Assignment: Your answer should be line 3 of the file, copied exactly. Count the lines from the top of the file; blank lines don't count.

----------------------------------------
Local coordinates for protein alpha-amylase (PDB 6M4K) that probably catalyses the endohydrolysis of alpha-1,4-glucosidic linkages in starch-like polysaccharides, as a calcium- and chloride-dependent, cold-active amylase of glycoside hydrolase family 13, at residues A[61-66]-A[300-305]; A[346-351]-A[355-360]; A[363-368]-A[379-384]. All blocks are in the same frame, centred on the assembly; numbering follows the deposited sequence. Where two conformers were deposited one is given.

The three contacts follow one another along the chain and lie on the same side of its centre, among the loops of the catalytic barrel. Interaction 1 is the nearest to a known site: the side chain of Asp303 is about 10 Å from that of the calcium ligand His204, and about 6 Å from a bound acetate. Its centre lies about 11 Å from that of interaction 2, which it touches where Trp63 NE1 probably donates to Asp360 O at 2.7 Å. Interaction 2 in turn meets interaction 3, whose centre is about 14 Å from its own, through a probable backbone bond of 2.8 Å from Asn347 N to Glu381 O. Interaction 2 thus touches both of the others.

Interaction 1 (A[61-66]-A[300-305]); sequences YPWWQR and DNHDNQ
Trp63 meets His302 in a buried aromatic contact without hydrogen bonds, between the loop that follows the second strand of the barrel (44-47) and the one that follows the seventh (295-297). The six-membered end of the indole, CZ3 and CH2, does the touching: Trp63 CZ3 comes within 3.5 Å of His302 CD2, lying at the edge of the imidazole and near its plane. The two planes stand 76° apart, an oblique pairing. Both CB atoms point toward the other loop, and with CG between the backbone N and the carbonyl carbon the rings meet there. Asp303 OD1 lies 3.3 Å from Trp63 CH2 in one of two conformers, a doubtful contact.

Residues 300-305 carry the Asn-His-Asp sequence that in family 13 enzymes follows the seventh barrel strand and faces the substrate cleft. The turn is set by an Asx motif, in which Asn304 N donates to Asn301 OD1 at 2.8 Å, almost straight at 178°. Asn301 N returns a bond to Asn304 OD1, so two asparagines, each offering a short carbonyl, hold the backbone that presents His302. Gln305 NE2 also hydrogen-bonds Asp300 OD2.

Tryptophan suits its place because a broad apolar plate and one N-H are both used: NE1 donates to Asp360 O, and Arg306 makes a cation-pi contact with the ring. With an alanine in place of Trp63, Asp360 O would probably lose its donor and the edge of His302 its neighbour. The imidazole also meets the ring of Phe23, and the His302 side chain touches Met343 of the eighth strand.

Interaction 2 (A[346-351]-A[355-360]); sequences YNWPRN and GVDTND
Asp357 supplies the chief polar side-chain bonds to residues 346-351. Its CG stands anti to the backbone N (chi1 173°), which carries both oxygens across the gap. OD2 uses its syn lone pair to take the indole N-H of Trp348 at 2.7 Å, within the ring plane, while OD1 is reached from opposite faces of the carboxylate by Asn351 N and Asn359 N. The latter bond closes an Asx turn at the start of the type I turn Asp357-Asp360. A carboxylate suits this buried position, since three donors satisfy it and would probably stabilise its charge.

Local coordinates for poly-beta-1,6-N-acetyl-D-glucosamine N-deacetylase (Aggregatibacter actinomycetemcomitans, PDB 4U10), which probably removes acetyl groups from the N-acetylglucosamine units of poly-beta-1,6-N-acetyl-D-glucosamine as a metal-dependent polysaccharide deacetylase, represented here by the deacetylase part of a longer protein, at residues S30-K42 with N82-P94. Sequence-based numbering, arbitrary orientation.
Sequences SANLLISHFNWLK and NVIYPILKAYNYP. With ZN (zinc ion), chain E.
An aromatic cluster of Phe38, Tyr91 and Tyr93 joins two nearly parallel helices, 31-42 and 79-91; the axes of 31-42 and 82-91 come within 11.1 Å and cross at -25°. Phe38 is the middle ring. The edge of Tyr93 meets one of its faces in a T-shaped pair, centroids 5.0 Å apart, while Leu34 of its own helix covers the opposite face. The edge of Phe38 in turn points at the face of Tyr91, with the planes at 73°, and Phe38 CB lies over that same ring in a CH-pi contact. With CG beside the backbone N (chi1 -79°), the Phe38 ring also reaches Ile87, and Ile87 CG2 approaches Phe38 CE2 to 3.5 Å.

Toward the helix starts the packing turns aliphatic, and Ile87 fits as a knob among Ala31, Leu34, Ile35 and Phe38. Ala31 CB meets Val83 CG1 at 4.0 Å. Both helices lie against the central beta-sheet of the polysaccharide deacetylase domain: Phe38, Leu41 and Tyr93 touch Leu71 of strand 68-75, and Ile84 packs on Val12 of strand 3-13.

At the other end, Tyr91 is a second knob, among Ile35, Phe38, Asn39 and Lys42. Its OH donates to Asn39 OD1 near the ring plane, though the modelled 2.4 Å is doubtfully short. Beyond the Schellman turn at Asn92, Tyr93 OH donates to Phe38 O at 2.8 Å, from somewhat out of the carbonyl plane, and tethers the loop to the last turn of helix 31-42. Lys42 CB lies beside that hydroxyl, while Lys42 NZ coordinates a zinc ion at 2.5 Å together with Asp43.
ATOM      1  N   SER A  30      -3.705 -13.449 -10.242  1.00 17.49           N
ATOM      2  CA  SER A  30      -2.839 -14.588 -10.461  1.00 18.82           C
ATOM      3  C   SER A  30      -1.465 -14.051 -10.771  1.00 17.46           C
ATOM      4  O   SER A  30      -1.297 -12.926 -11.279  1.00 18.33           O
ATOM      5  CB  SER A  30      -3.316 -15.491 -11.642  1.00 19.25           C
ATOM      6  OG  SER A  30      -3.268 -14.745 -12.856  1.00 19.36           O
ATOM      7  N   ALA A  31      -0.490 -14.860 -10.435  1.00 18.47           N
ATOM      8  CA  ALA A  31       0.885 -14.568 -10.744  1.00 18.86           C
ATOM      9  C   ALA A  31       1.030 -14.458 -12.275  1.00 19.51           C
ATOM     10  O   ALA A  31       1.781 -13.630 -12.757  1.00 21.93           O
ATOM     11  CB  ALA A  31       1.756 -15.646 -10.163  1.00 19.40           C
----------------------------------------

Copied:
Interaction 1 (A[61-66]-A[300-305]); sequences YPWWQR and DNHDNQ